Einstein himself was aware that his equations allowed for time travel. His next-door neighbor at Princeton, Kurt Gödel, perhaps the most important mathematical logician of the past millennium, found a new solution of Einstein's equations in 1949 which allowed for time travel into the past. He found that if the universe rotated, and you traveled around the universe fast enough, you could go back in time, and arrive before you left.
In fact, since then, a series of solutions of Einstein's equations have been discovered which allow for time travel back into the past. Time travel is allowed for:
a) traveling around a spinning universe
b) traveling around a spinning cylinder which is infinitely long
c) traveling around two colliding cosmic strings
d) traveling through a spinning black hole
e) stretching or compressing space via negative matter
f) traveling through a wormhole.
Each of these methods has their own advantages and disadvantages, which I discuss in the next blog post, where I answer the following questions:
a) Can you really build a time machine?
b) What does the quantum theory say about time travel?
c) What happens if you meet yourself as a child? (Or kill your parents before you are born?)
To be continued....
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Here's the first evidence to challenge the "fastest sperm" narrative.
Experts argue the jaws of an ancient European ape reveal a key human ancestor.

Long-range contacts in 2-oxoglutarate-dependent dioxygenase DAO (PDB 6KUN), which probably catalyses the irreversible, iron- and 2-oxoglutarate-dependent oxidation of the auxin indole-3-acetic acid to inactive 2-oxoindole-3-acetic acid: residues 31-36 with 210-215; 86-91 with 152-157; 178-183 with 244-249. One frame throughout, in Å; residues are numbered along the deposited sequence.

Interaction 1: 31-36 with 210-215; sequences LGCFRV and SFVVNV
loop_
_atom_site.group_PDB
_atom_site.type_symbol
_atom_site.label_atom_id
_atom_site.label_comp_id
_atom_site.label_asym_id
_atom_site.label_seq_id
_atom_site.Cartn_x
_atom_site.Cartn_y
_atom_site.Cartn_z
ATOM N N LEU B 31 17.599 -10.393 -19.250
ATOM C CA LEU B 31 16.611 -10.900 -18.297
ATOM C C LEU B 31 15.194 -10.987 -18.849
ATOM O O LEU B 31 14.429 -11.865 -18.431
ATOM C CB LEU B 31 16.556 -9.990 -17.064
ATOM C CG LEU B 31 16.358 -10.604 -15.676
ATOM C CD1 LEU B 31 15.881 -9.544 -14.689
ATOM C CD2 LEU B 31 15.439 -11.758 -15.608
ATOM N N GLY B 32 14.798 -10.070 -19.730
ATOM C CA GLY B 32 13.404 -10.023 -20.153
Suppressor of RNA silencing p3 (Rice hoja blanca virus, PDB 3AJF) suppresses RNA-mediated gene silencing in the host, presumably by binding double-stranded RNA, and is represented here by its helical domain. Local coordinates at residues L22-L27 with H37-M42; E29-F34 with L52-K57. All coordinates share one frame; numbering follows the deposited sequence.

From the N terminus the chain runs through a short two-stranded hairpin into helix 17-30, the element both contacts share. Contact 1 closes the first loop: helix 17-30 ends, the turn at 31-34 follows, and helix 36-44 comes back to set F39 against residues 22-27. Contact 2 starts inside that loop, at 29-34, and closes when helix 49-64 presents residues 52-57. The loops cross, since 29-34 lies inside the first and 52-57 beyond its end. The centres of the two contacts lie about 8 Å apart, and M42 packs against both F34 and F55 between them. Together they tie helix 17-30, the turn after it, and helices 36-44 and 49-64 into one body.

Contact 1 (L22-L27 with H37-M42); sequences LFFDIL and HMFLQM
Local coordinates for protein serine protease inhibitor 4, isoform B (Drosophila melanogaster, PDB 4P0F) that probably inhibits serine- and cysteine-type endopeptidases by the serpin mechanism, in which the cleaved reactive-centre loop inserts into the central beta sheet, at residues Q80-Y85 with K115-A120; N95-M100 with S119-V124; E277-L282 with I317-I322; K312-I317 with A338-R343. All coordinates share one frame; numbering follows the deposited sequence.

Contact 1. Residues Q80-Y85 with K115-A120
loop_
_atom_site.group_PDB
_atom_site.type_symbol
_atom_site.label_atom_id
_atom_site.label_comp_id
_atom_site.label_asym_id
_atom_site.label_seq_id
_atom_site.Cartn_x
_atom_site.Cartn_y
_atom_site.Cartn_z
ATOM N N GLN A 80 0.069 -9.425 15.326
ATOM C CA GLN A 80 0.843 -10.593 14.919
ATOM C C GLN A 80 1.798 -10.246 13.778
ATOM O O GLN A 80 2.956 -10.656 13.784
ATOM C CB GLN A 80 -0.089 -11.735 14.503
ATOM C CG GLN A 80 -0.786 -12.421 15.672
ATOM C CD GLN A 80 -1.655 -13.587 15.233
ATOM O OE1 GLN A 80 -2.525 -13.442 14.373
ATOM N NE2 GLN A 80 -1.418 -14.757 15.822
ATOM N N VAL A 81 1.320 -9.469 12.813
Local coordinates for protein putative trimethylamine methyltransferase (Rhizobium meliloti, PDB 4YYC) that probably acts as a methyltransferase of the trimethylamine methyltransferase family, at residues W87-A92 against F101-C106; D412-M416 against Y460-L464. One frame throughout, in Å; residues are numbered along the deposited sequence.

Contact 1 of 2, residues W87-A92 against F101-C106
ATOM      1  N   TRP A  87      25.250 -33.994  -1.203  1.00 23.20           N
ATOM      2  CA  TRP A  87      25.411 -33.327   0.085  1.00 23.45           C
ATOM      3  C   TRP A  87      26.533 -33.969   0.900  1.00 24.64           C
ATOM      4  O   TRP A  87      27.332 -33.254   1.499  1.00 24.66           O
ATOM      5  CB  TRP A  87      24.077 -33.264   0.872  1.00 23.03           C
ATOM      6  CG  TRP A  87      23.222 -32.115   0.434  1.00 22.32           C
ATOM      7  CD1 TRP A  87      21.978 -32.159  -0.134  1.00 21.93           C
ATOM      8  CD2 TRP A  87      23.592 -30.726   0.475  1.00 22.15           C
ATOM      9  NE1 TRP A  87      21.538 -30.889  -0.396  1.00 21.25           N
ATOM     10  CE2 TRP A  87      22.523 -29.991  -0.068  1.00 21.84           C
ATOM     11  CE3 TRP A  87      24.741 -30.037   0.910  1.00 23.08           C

- The jaw bones of an 8-million-year-old ape were discovered at Nikiti, Greece, in the '90s.
- Researchers speculate it could be a previously unknown species and one of humanity's earliest evolutionary ancestors.
- These fossils may change how we view the evolution of our species.
Homo sapiens have been on earth for 200,000 years — give or take a few ten-thousand-year stretches. Much of that time is shrouded in the fog of prehistory. What we do know has been pieced together by deciphering the fossil record through the principles of evolutionary theory. Yet new discoveries contain the potential to refashion that knowledge and lead scientists to new, previously unconsidered conclusions.
A set of 8-million-year-old teeth may have done just that. Researchers recently inspected the upper and lower jaw of an ancient European ape. Their conclusions suggest that humanity's forebearers may have arisen in Europe before migrating to Africa, potentially upending a scientific consensus that has stood since Darwin's day.
Rethinking humanity's origin story
The frontispiece of Thomas Huxley's Evidence as to Man's Place in Nature (1863) sketched by natural history artist Benjamin Waterhouse Hawkins. (Photo: Wikimedia Commons)
As reported in New Scientist, the 8- to 9-million-year-old hominin jaw bones were found at Nikiti, northern Greece, in the '90s. Scientists originally pegged the chompers as belonging to a member of Ouranopithecus, an genus of extinct Eurasian ape.
David Begun, an anthropologist at the University of Toronto, and his team recently reexamined the jaw bones. They argue that the original identification was incorrect. Based on the fossil's hominin-like canines and premolar roots, they identify that the ape belongs to a previously unknown proto-hominin.
The researchers hypothesize that these proto-hominins were the evolutionary ancestors of another European great ape Graecopithecus, which the same team tentatively identified as an early hominin in 2017. Graecopithecus lived in south-east Europe 7.2 million years ago. If the premise is correct, these hominins would have migrated to Africa 7 million years ago, after undergoing much of their evolutionary development in Europe.